And also through witnessing. Sometimes all that someone may need is just to be witnessed because they’ve held this story in their body for so long and it just needs somewhere to go. So I serve as a vessel, a container to hold that story for them so it doesn’t have to live within them and they don’t have to carry it alone.


Have you observed that there is a specific type of shame that Black and brown people carry about abortion?


Absolutely. The Black community, our people are more likely to get an aboriton, statistically speaking because of lack of access to contraceptives, lack of access to family planning services, all around environmental things. There are so many different reasons why we have not only some of the highest maternal mortality rates but also the highest abortion rates.


These abortion bans are directly impacting the Black and Indigenous communities because we are the ones most on the front lines, fighting for bodily autonomy, fighting for our rights. And we have been before white women decided that it was their problem too.


These abortion bans are directly impacting the Black and Indigenous communities.


The kind of shame that we carry, it is, in my experience, intergenerational. A lot of our families come from a religious background. I can speak for myself being Afro-Caribbean, coming from a strong Christian background and that assimilation into that predominantly white-led religious based system that has condemned and patronized women and birthing people for living our lives and making autonomous decisions.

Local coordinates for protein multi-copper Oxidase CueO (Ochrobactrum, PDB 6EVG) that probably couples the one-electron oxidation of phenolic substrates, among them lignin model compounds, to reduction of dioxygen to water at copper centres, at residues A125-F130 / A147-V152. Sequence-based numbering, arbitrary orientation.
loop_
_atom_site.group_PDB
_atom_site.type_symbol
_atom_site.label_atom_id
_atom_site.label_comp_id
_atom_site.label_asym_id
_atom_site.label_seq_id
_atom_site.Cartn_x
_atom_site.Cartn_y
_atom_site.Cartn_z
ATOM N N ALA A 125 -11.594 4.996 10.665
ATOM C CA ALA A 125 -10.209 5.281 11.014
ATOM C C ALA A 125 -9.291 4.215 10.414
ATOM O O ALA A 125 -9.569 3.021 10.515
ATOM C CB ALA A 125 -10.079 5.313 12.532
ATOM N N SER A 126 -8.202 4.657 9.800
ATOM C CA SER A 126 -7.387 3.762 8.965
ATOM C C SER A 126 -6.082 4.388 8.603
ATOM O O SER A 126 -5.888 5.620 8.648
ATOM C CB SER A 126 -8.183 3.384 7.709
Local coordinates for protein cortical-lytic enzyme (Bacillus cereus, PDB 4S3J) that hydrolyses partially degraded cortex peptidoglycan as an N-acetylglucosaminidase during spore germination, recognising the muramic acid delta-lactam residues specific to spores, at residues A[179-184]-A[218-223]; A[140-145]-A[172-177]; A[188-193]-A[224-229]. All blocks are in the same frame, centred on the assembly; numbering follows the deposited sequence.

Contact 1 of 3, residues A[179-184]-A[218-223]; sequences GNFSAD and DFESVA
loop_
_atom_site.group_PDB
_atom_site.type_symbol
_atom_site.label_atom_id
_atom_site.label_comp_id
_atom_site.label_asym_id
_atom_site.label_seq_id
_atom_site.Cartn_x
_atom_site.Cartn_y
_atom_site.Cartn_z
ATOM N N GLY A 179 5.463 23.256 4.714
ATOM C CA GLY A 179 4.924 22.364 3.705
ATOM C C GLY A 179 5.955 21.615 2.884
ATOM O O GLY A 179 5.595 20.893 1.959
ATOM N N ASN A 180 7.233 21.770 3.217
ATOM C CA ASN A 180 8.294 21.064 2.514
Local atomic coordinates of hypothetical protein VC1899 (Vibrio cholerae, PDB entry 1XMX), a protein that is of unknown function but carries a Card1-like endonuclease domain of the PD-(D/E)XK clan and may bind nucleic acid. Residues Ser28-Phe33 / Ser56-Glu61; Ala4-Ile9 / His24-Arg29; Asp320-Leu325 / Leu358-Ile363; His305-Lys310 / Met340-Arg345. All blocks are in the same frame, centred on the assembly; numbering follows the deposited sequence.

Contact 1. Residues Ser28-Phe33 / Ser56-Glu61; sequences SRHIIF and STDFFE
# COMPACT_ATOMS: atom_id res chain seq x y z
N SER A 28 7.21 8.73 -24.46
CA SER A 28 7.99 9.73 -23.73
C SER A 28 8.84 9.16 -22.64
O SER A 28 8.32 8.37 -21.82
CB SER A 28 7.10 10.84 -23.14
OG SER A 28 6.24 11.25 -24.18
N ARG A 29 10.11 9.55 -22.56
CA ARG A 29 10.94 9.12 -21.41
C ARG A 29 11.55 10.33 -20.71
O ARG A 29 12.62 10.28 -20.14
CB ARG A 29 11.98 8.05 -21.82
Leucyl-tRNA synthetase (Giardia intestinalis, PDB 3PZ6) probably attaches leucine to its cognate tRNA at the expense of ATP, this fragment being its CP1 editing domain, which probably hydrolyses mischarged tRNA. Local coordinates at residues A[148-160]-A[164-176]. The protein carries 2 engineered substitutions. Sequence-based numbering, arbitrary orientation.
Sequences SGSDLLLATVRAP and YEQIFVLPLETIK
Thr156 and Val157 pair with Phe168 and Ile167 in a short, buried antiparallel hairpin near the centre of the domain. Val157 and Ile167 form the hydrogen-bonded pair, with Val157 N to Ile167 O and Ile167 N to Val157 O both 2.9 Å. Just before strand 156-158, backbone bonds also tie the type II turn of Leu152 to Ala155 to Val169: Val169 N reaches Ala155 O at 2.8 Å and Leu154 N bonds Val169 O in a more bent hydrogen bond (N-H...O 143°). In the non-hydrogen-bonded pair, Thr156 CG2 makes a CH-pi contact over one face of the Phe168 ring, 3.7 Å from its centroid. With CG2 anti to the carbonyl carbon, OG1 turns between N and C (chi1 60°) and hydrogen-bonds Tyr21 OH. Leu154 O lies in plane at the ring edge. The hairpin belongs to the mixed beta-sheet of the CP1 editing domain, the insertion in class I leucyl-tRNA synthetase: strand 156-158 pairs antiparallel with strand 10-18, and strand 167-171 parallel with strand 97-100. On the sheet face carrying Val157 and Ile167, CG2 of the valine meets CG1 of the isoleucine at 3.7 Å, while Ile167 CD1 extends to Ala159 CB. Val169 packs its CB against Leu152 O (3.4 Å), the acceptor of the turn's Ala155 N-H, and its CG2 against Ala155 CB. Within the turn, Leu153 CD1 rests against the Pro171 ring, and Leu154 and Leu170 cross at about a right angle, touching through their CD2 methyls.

There’s a lot of historical implications in the ways that the Black community have been involved in the abortion movement, in the movement to legalize accessible contraceptives. Because contraceptives were something that was heavily pushed as a part of the eugenics movement. It became legal under the precedent that the government or the system could control who did and who didn’t have a baby.


And the people that they wanted to suppress in reproduction were people of color. Societally our genes were seen as “unfit.”


There was a split in the Black community where some people were really for pro-choice and the use of these contraceptives. And others who were against it because they were afraid that it was a tool for some sort of ethnic cleansing.


The way that epigenetics works and intergenerational trauma, there is still that fear and that shame that can live in the body when we make the decision not to birth our kin, when we make the decision not to have a child.


That’s just my theory.


And there’s so much more. It’s really dense and a lot to unpack and process about the ways we carry grief and shame in our body when we’re making a decision that is right for ourselves.


Have clients expressed fear or concern given everything that’s happening with the Supreme Court overturning Roe v. Wade?


Definitely. I’ve had a couple clients from red line states before Roe v. Wade was overturned that needed access. Now that Roe v. Wade has been overturned, there’s a lot of people coming to me wanting more education, mostly around fertility awareness and natural means of contraception. Because there’s the potentiality that contraceptives can become regulated as well. And that’s something that’s not really being talked about because there’s so much going on.


Abortion isn’t the only way that the government and the Supreme Court are trying to hinder our reproductive freedom. A lot of people who recognize that and have gone through the abortion process or are going through the abortion process come to me as a resource.


Taylce Ketura is a full spectrum doula herbalist, student midwife, community organizer based in Portland, Oregon. Her work is based on racial equity and reproductive education. You can learn more about her work, here.